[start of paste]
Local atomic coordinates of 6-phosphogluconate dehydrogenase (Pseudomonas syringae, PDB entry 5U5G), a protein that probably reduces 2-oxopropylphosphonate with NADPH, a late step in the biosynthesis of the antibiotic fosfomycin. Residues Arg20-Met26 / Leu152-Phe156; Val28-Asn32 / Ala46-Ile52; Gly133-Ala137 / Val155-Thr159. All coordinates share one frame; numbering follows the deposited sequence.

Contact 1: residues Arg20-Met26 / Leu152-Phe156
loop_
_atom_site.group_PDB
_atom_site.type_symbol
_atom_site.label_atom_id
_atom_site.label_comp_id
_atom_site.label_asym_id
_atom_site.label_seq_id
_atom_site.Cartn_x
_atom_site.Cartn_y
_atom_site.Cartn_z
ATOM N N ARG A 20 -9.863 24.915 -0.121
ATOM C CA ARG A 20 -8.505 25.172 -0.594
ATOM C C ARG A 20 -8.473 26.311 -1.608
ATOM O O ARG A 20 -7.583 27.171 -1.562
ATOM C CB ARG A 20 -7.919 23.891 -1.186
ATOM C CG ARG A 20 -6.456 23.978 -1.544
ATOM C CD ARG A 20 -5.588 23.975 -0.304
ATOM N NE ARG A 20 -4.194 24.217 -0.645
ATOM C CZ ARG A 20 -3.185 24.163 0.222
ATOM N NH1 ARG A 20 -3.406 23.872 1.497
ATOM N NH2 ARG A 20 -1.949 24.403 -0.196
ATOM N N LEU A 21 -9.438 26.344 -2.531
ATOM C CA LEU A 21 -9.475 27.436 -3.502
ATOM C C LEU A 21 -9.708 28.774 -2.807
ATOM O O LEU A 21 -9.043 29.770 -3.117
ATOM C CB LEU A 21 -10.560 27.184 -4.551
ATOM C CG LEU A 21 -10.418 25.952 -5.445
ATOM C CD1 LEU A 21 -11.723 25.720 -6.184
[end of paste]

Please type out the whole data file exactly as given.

Local atomic coordinates of 6-phosphogluconate dehydrogenase (Pseudomonas syringae, PDB entry 5U5G), a protein that probably reduces 2-oxopropylphosphonate with NADPH, a late step in the biosynthesis of the antibiotic fosfomycin. Residues Arg20-Met26 / Leu152-Phe156; Val28-Asn32 / Ala46-Ile52; Gly133-Ala137 / Val155-Thr159. All coordinates share one frame; numbering follows the deposited sequence.

Contact 1: residues Arg20-Met26 / Leu152-Phe156
loop_
_atom_site.group_PDB
_atom_site.type_symbol
_atom_site.label_atom_id
_atom_site.label_comp_id
_atom_site.label_asym_id
_atom_site.label_seq_id
_atom_site.Cartn_x
_atom_site.Cartn_y
_atom_site.Cartn_z
ATOM N N ARG A 20 -9.863 24.915 -0.121
ATOM C CA ARG A 20 -8.505 25.172 -0.594
ATOM C C ARG A 20 -8.473 26.311 -1.608
ATOM O O ARG A 20 -7.583 27.171 -1.562
ATOM C CB ARG A 20 -7.919 23.891 -1.186
ATOM C CG ARG A 20 -6.456 23.978 -1.544
ATOM C CD ARG A 20 -5.588 23.975 -0.304
ATOM N NE ARG A 20 -4.194 24.217 -0.645
ATOM C CZ ARG A 20 -3.185 24.163 0.222
ATOM N NH1 ARG A 20 -3.406 23.872 1.497
ATOM N NH2 ARG A 20 -1.949 24.403 -0.196
ATOM N N LEU A 21 -9.438 26.344 -2.531
ATOM C CA LEU A 21 -9.475 27.436 -3.502
ATOM C C LEU A 21 -9.708 28.774 -2.807
ATOM O O LEU A 21 -9.043 29.770 -3.117
ATOM C CB LEU A 21 -10.560 27.184 -4.551
ATOM C CG LEU A 21 -10.418 25.952 -5.445
ATOM C CD1 LEU A 21 -11.723 25.720 -6.184